In every kind of armed conflict, human capital plays a central role in determining the success or failure of campaigns. The presence of competent and experienced personnel can ensure victory while the lack thereof can render a team powerless and ineffective under duress.
For war-time businesses, understanding and tackling human capital can be a decisive factor in the outcome of their operations. For starters, hiring valuable employees and creating effective training programs to develop them into successful players can be key for productivity and efficiency. The more invested a business invests in its personnel, the better its chances of achieving its objectives. Also, HR departments should be carefully managed and monitored to ensure efficient allocation of personnel and resources. Directors should also constantly keep their eyes open for new talent and ensure they have the right team to play the right roles.
- Hiring valuable employees.
- Creating effective training programs.
- HR departments should be managed and monitored.
- Directors should constantly keep their eyes open for new talent.
4. Non-Technical Skills: The Vital Ingredient for Successful War-Time Strategy
As insightful military leaders throughout history have realized, it takes more than just an astute grasp of the tactical landscape to steer a war-time strategy. Non-technical skills, such as the abillity to motivate and persuade, are equally vital when making decisions that can shape the outcome of a conflict.
- Leadership: The ability to inspire a group of people to consistently achieve objectives, even in the face of obstacles, is undeniably one of the most important traits for a war-time commander. Having a strategy is only half of the battle. It is up to the leader to rally their troops, motivate them to face whatever challenges come their way, and foster teamwork and collaboration.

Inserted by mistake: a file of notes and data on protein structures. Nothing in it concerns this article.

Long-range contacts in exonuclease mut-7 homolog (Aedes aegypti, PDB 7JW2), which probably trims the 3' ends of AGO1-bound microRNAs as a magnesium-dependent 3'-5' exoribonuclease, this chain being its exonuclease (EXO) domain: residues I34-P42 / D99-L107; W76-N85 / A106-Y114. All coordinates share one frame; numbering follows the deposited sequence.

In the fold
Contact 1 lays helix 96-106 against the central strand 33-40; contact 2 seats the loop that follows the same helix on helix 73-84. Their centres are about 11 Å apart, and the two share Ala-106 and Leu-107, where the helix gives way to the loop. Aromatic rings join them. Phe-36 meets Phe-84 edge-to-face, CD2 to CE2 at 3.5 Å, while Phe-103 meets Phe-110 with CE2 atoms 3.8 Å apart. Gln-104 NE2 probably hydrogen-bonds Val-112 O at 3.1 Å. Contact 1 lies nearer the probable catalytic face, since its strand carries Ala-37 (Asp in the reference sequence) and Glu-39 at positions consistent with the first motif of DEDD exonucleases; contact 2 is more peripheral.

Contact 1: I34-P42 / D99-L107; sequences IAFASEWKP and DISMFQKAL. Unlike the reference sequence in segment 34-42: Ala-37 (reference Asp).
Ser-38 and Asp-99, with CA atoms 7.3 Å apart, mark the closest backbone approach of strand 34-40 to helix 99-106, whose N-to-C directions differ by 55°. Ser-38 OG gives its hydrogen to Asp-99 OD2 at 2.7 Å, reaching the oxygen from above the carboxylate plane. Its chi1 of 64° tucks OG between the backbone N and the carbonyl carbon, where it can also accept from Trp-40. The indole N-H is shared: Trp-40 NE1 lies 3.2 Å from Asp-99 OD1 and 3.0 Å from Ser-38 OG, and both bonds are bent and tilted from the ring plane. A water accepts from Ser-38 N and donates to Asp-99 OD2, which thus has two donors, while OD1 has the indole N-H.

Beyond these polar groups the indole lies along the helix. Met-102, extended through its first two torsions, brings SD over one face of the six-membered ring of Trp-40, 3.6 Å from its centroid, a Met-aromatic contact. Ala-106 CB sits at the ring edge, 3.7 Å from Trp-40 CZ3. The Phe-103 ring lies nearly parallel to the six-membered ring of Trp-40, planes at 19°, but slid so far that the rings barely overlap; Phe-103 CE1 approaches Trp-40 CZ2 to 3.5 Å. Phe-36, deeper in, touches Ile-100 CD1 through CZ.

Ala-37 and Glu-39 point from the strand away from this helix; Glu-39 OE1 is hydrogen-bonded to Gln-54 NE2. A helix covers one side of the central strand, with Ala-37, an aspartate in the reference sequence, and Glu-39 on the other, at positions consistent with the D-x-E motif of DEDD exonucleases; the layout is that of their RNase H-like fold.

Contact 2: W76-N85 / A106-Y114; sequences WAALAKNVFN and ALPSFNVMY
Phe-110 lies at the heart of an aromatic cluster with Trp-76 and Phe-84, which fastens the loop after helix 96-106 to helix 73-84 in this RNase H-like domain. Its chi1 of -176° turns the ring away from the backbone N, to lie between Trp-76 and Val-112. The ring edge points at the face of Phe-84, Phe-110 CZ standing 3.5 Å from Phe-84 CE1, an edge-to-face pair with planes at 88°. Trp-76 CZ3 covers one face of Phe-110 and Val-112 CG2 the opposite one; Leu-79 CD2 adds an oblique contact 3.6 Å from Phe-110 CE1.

- Communication: Rarely is a war-time strategy won without allies. The ability to diplomatically foster relationships, engage in meaningful dialogue, and present a plan in a persuasive manner can not only bring resources and support, but can assuage tensions and avert potential conflicts.
- Adaptability: The situation on the ground can shift unexpectedly. Even with the best-laid strategies, the ability to recognize a problem quickly, assess the new circumstances, and come up with an alternate approach is essential in both ensuring short-term success and long-term victory.
It is well known how the great generals of the past achieved ultimate victory. We can learn from their examples and remember that mastering the non-technical skills as well as the technical ones is essential for ensuring success in both war-time and everyday life.
When times of difficulty arise, looking back to the tried and true strategies of building better relationships and being creative with problem-solving can help any business stay on the path to success. By taking the time to review and consider the importance of both technical and non-technical skills, businesses can be better equipped to face whatever challenge lies ahead. By having a good balance between the two, organizations can ensure that they have the necessary skills and teamwork to stay afloat in rough seas.